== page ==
I went to high school at Fairfield Prep, in Fairfield, CT. When I attended, it was a small campus with two four-story buildings on either side of a ‘quad.’ (The school has since added an addition linking the two buildings). Prep sits on Fairfield University’s campus, about a mile and a half from Long Island Sound.

CompassI had classes on every floor, but my fourth floor History and Math classes were always my favorites. Now, I cannot solve equations, and if you asked me any date of significance, I would likely not be able to match it up to its historical event. Furthermore, getting to the fourth floor in between classes before the bell would ring was difficult at best with a 20-pound backpack and a crowded stairwell to climb.

I liked reaching those fourth floor classrooms because they were the only rooms with a view of the Sound. Even on the coldest of winter days I would imagine myself aboard the transiting tug, or fast forward to the warm summer months and sailing with friends. It’s no wonder I didn’t do well in History or Math – but hey, if I’d not daydreamed about boating all the time, perhaps I’d be doing something completely different with my life, instead of sitting here in my little office, enjoying myself at the keyboard, wearing jeans and a t-shirt, dog at my feet…maybe I’d be in a stuffy meeting, running for a plane or a train or maybe laying tile…who knows?

Prep was – and still is – a great school. I believe that my time there, although not as fruitful academically as my parents probably envisioned when they wrote out their checks each year, was well spent. I sailed while in high school, but not on the Prep team. There was no team back then. I sailed during the summer and on big boats with my friends. Prep has since formed a Varsity sailing team, of which I was coach for a few years.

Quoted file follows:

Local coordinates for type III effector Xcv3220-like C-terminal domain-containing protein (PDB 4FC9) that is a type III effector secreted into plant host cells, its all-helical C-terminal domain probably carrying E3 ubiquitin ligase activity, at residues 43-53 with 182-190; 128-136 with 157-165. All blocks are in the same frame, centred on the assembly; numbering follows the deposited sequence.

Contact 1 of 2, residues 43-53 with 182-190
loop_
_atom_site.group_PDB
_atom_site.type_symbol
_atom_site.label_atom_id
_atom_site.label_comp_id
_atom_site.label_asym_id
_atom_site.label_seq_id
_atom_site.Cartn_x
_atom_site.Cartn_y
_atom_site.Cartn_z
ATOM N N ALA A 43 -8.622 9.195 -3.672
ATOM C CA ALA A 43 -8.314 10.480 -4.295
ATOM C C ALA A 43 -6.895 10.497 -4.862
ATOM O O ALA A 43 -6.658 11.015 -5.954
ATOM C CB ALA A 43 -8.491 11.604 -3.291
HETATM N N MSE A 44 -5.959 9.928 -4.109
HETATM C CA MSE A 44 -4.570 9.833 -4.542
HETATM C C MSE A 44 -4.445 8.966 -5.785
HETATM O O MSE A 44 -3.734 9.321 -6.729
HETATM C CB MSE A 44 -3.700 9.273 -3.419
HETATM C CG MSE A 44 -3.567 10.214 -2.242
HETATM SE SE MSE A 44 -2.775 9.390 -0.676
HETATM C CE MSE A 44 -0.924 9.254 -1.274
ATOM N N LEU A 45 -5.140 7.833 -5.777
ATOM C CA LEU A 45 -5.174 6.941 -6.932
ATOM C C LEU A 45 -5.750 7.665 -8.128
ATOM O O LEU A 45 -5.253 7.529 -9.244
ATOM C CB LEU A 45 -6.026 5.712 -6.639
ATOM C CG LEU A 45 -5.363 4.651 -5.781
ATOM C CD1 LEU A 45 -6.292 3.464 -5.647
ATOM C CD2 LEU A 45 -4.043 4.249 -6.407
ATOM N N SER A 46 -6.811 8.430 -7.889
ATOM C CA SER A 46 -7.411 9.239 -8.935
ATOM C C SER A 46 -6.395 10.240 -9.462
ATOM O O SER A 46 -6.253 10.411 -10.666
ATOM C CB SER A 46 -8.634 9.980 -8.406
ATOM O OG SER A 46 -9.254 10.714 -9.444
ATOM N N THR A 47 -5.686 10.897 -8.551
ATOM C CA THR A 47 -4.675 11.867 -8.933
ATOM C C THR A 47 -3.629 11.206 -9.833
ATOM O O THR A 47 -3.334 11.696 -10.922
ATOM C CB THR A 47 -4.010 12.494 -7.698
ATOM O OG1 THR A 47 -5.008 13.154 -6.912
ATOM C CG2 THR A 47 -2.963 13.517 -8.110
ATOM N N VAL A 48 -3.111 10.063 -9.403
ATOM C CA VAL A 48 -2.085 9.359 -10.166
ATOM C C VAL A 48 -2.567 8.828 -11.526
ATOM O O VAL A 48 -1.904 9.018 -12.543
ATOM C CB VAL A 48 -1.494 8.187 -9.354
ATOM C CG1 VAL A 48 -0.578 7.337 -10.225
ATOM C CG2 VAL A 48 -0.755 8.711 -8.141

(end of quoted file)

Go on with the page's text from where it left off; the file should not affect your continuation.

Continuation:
Fairfield Prep led to Boston College and four years on the sailing team there. Again, my classes came and went and I paid a little more attention than in high school, but for some reason I always thought about hopping in the team van and driving to MIT (where we sailed at the time because BC had yet to acquire a sailing venue of its own) or to the marina for big boat practice aboard our coach’s great boat Face Off – a beautiful Ron Holland 40. I obtained my degree at BC, but my real college memories exist on the water. We sailed at the US Coast Guard Academy, the US Naval Academy, US Merchant Maritime Academy and many other great venues. I often think back about what a fantastic opportunity it was – and what a spectacular time I had.

When I graduated BC, I went to work for a consulting company. My daily commute to New York had me aboard the Metro North train at 6:24 in the morning and I would usually hop the 6:36 in the evening if I was lucky. Wednesdays and Thursdays were always difficult during the summer months because I would see all the beer can races going on as a blur from select spots along the route home. Often I’d stop at the club to hear the war stories and endure a little ribbing for showing up in a suit. It felt good to leave the hustle of the city and the stress of the job and hear about that evening’s races.

Now that I’ve left the grind and boating is my ‘profession,’ that longing to be near or on the water hasn’t diminished one bit. There is still work to be done and obligations to be met in the office and at home. This winter I chose not to frostbite and instead try to ‘get a little work done around the house.’ Every time I know my friends are out there mixing it up, I feel as though I should be there with them. The work is getting done, but I often find myself daydreaming like I did in high school.

What is the moral of these ruminations? Nothing really, I just love sailing and I often get to thinking how being on the water has always been a part of my life, even when life got in the way of being on the water. I guess that’s what makes our time out there so special.

Enjoy boating…even if it’s from a fourth floor window, speeding train or just a reflection.

See you out there!

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